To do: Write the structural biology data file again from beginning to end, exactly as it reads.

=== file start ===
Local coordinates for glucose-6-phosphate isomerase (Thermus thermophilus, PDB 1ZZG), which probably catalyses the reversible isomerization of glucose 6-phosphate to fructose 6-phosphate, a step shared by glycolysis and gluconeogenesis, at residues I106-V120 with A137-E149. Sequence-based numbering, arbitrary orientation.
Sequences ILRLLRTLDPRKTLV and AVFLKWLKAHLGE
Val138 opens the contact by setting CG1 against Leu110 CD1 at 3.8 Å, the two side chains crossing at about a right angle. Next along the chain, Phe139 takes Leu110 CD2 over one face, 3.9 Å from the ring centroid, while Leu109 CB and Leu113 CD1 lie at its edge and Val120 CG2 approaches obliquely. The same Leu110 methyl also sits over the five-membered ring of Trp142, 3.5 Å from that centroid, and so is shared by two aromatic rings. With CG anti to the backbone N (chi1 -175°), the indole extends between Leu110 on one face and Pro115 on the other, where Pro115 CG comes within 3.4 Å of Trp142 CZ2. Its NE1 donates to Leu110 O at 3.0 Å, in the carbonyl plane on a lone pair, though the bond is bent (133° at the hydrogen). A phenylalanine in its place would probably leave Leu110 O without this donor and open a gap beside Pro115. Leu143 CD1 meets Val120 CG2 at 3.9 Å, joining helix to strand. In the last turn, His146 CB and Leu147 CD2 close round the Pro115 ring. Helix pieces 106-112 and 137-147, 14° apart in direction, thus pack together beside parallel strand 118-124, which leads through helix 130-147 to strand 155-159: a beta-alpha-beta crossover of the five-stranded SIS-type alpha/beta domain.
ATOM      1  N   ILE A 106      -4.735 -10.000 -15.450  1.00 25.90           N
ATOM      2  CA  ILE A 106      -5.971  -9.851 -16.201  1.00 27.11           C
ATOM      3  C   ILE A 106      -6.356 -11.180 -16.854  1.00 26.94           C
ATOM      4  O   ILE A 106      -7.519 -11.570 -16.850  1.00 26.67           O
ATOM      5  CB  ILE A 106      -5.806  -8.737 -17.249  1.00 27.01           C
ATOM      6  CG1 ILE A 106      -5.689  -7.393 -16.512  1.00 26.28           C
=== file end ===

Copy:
Local coordinates for glucose-6-phosphate isomerase (Thermus thermophilus, PDB 1ZZG), which probably catalyses the reversible isomerization of glucose 6-phosphate to fructose 6-phosphate, a step shared by glycolysis and gluconeogenesis, at residues I106-V120 with A137-E149. Sequence-based numbering, arbitrary orientation.
Sequences ILRLLRTLDPRKTLV and AVFLKWLKAHLGE
Val138 opens the contact by setting CG1 against Leu110 CD1 at 3.8 Å, the two side chains crossing at about a right angle. Next along the chain, Phe139 takes Leu110 CD2 over one face, 3.9 Å from the ring centroid, while Leu109 CB and Leu113 CD1 lie at its edge and Val120 CG2 approaches obliquely. The same Leu110 methyl also sits over the five-membered ring of Trp142, 3.5 Å from that centroid, and so is shared by two aromatic rings. With CG anti to the backbone N (chi1 -175°), the indole extends between Leu110 on one face and Pro115 on the other, where Pro115 CG comes within 3.4 Å of Trp142 CZ2. Its NE1 donates to Leu110 O at 3.0 Å, in the carbonyl plane on a lone pair, though the bond is bent (133° at the hydrogen). A phenylalanine in its place would probably leave Leu110 O without this donor and open a gap beside Pro115. Leu143 CD1 meets Val120 CG2 at 3.9 Å, joining helix to strand. In the last turn, His146 CB and Leu147 CD2 close round the Pro115 ring. Helix pieces 106-112 and 137-147, 14° apart in direction, thus pack together beside parallel strand 118-124, which leads through helix 130-147 to strand 155-159: a beta-alpha-beta crossover of the five-stranded SIS-type alpha/beta domain.
ATOM      1  N   ILE A 106      -4.735 -10.000 -15.450  1.00 25.90           N
ATOM      2  CA  ILE A 106      -5.971  -9.851 -16.201  1.00 27.11           C
ATOM      3  C   ILE A 106      -6.356 -11.180 -16.854  1.00 26.94           C
ATOM      4  O   ILE A 106      -7.519 -11.570 -16.850  1.00 26.67           O
ATOM      5  CB  ILE A 106      -5.806  -8.737 -17.249  1.00 27.01           C
ATOM      6  CG1 ILE A 106      -5.689  -7.393 -16.512  1.00 26.28           C